Education and news for smart DIY landlords!
“Should I allow tenants with pets?” Nowadays, more and more landlords ask themselves this question. According to Pet Statistics, approximately 44% of all households in the US have a dog and 35% have a cat.
As you can tell, pet ownership is on the rise. It’s no secret that pets have become valued family members. Millennials think they’re a good way to practice building a family someday. Disabled individuals have certified theirs as assistance animals.
Therefore, as a landlord, not allowing pets can be a huge loss on your part. Imagine attracting a larger prospective tenant pool by making your rental property pet-friendly. But first, let’s explore some reasons why renters with pets can be a positive thing:
Many landlords are concerned that pets may cause potential damage to the unit. They may also cause a lot of noise or allergies to other tenants. Here are ways to rent your property to tenants with furry friends.
Preserving the beauty and functionality of your unit even with pets around can be done by letting tenants pay a few extra dollars per month. However, also be careful not to charge excessively. A financial compensation is always a practical way to resolve pet-related issues.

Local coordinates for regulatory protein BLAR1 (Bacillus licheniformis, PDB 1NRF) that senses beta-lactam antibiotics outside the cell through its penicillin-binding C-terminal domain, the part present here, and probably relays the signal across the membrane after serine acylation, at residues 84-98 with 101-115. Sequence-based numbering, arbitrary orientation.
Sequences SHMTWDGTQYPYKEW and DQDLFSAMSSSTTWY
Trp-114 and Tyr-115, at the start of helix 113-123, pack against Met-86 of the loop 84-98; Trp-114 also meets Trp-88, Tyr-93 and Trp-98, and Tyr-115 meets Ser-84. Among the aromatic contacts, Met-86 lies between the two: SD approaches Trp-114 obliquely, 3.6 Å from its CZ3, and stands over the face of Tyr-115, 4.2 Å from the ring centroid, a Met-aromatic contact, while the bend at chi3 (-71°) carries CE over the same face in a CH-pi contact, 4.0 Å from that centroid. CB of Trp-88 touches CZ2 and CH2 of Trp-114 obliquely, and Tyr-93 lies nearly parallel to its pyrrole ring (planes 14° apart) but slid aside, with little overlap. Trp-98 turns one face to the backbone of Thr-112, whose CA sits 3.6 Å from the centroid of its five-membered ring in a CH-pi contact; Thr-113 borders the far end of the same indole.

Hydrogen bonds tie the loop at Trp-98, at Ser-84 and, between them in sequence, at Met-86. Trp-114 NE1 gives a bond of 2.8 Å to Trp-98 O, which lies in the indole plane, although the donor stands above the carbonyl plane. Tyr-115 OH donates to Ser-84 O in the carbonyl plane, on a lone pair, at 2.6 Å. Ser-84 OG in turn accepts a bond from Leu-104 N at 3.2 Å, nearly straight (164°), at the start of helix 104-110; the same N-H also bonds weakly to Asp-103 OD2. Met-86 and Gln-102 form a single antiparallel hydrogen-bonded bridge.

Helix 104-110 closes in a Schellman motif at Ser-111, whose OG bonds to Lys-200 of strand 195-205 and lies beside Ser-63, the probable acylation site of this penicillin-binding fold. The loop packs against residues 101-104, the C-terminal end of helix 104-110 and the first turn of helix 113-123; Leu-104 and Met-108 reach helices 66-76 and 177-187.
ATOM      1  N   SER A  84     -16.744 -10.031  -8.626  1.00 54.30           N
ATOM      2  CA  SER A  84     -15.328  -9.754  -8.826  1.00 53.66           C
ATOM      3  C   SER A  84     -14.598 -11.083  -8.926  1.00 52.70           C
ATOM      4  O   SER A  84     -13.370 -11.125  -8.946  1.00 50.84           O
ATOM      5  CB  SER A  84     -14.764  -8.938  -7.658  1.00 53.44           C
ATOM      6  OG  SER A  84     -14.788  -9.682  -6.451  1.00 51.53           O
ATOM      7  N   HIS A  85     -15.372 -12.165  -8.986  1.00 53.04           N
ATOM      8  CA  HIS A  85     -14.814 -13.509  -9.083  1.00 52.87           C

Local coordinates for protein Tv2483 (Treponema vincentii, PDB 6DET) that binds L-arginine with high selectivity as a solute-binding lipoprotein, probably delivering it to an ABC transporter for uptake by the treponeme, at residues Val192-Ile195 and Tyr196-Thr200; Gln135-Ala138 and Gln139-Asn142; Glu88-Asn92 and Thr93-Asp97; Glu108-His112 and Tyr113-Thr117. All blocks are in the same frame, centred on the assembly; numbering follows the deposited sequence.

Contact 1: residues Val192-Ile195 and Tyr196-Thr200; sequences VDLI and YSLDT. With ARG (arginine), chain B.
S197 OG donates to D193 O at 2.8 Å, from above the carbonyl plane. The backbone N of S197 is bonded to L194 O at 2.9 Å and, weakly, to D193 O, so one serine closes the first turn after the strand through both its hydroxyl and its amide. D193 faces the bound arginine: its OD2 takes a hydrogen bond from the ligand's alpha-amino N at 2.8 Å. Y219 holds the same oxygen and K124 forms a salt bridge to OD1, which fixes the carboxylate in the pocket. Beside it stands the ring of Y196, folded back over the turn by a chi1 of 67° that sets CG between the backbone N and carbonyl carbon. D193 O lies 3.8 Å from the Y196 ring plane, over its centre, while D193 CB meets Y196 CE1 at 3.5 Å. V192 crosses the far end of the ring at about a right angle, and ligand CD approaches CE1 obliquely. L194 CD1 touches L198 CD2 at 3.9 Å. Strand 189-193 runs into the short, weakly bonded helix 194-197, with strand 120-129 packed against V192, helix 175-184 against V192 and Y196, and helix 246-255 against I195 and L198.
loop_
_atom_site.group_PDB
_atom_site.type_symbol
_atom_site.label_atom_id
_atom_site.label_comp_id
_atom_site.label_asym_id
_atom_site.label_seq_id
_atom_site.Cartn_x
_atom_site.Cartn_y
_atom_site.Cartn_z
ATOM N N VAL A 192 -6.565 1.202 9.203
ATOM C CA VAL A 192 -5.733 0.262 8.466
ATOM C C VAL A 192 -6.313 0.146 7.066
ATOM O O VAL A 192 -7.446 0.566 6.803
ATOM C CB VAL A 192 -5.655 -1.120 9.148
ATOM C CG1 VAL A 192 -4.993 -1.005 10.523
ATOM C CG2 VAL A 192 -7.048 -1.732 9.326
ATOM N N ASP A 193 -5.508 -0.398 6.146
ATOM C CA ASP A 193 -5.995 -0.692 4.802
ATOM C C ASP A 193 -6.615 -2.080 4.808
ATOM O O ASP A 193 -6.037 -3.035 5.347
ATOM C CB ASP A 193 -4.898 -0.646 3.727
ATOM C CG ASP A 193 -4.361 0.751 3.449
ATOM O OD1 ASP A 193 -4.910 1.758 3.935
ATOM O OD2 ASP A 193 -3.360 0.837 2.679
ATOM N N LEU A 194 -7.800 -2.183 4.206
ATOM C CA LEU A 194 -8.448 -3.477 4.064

If you want to get the best out of renting to tenants with pets, don’t use a standard lease copy. Include a separate pet agreement and be clear about your expectations. For example, you need to state that tenants should clean up after their pets or else they’ll get fined. Include aspects such as noise and vaccinations.
You can minimize the chances for property damage to occur by pet-proofing your furniture. For example, using covers for the couch. Or, maybe invest in fabrics that don’t attract fur. Fencing areas to prevent pets from escaping or accessing places they shouldn’t is also a good idea.
To get to know the pet of a potential tenant, conduct a pet interview. This allows you to have a feel for the dog’s personality. How does it behave around strangers? Is it well-mannered? Don’t simply rely on an individual’s or family’s description of the pet. While there is breed bias, it’s good to keep in mind that a dog’s personality matters more. Giants can be gentle and small breeds can cause injury. The opposite is also true.
Before renting to people with pets, call your insurance company and ask whether they have restrictions or disclaimers. You have to consider whether you’ll be insured in case injuries happen in the rental unit. Talk to tenants about getting renters insurance as well.
Finally, I offer you the opportunity to take a complete DIY landlording course: Landlord Prep: Video E-Course and How-To Tutorials. Everything you need to know to become not just a landlord, but a successful landlord, is here!